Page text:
Pay to participate: Effects on teams and athletes

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Lonny Beasley ‘13

News Editor

The pay to participate policy is a new concept in L’Anse Creuse public schools. Pay to participate policy generates more funding for the school. How could this policy affect school athletics? What are the viewpoints of the students, staff, parents, and coaches? These are few of the many questions many people have asked regarding the new pay to play approach.

Crusader’s starting varsity football running back, Vince Parratto ‘13, is against the new policy amongst many in the student body.

“I would say it negatively affects the team because a lot of people didn’t come out because of pay to play policy” said Parratto ‘13.

According to a recent survey conducted by LCN students, four out of every seven students are against the policy, the remaining being students are either neutral or support the position.

“It was too much of a hassle to come up with the money [to play football],” said Austin Carter ‘13. It is a proven fact that some student athletes’ have not participated in sports due to pay to participate.

“This new pay to participate policy has prevented me from going out for multiple sports,” said Lamonte Baker ‘13

.   While this new direction LCPS has taken has prevented some students from participating in athletics, there are many student athletes that are not affected greatly by this and continue to participate in high school sports.

“Yes [I’m affected], because I play three different sports. I feel like it’s stupid because I do not want to pay to participate, but I will continue to play anyways,” said Desyrae Brown ‘14.

L’Anse Creuse North is one of the last schools in the area to apply this new policy, the board of education felt it was necessary in order to provide the best education possible. With increasingly tight budgets, schools had to cut back on activities and curriculums, unless funding is provided elsewhere.

Ticket sales alone do not generate enough revenue to cover the costs of athletics. The result is the pay to participate policy, which has been implemented here at North.

“We were one of the last schools to implement it, “said football and baseball coach, Terry Ebury. “As far as athletics go, I feel there’s more commitment because the players have to pay and they tend to give more effort.”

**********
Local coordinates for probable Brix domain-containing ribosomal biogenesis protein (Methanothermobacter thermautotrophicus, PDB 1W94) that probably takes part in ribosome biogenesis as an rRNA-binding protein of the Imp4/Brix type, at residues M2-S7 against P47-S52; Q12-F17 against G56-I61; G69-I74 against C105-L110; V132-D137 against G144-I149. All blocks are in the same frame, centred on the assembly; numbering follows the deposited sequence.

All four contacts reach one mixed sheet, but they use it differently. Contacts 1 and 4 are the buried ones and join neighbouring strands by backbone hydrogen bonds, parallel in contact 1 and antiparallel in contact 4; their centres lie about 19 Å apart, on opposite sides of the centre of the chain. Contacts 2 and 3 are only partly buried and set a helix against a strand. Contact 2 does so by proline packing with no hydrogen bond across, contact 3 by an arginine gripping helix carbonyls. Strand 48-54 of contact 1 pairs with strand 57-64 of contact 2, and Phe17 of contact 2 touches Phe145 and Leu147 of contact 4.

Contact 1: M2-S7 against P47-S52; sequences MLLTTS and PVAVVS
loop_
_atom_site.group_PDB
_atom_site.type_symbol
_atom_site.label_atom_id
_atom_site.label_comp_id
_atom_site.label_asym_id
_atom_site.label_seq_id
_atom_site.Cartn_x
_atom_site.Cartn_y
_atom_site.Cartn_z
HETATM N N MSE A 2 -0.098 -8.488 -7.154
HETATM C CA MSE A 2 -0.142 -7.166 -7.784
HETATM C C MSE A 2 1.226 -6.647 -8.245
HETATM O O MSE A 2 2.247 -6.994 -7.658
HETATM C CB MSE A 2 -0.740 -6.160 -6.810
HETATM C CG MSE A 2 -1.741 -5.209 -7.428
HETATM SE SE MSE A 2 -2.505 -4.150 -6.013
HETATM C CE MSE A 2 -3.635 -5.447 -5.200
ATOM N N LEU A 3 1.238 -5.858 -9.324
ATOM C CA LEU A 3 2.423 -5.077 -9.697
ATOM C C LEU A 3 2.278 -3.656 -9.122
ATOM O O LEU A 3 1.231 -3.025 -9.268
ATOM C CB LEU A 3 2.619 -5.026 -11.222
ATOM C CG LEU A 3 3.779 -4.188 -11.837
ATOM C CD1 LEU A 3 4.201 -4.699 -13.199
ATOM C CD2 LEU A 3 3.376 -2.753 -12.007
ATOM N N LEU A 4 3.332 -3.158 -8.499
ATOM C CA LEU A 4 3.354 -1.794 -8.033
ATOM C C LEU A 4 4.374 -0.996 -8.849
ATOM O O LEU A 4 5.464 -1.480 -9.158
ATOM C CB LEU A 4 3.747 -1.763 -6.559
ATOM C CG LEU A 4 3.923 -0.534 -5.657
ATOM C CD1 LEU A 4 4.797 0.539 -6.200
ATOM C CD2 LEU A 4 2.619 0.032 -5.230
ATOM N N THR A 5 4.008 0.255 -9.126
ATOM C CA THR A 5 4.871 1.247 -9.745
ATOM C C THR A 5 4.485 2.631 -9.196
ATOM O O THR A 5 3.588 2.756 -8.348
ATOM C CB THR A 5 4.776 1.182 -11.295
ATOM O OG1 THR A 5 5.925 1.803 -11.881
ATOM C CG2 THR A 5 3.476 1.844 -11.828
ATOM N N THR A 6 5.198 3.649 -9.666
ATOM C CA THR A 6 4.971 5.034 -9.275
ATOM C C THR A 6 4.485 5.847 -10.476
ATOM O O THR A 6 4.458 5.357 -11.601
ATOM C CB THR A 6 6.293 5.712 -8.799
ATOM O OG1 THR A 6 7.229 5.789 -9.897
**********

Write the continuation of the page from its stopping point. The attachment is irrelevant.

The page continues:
While some sports may be impacted more than others because of pay to participate, some sports experienced little to no change for participating athletes. LCN’s swim team picked up just where they left off last year.

“I lost a couple people, maybe two, not because of pay to participate. I lost more swimmers due to students transferring to different schools,” said Coach Mike Owensby “One way or another, it doesn’t bother me.”

Though much of the student body might not agree with the policy, there are those who view the positives in the new pay to participate approach.

“I think anything the district puts out, you should support,” said football Coach Anthony Kainer “I definitely think it motivates the players because when people have to pay the $140 or so, they want to play and get on that field. People aren’t there to be social but to participate in the sport.”

Parents often become overwhelmed with the expenses associated with school sports, on top of all the other expenses just associated with school itself: school supplies, lunch, and school events.

“Athletics at the high school level should be inclusive of all. Students should not be excluded because they do not have the funds to pay,” said Coach Keith Flournoy, basketball coach at U of D Jesuit and former student athlete parent. “Today’s focus being on juvenile obesity, physical fitness, and healthy living people/youth should not be discouraged because they have to pay to play, I know what it’s like to have to pay for athletics; I had to do the same thing for my son, while paying for his education as well. It’s hard on us parents.”

The pay to participate concept has caused much discussion in the hallways and overall atmosphere at LCN.  The districts final decision to implement the new policy did not come without much thought about the students, but was the necessary movement they needed to take at LCN.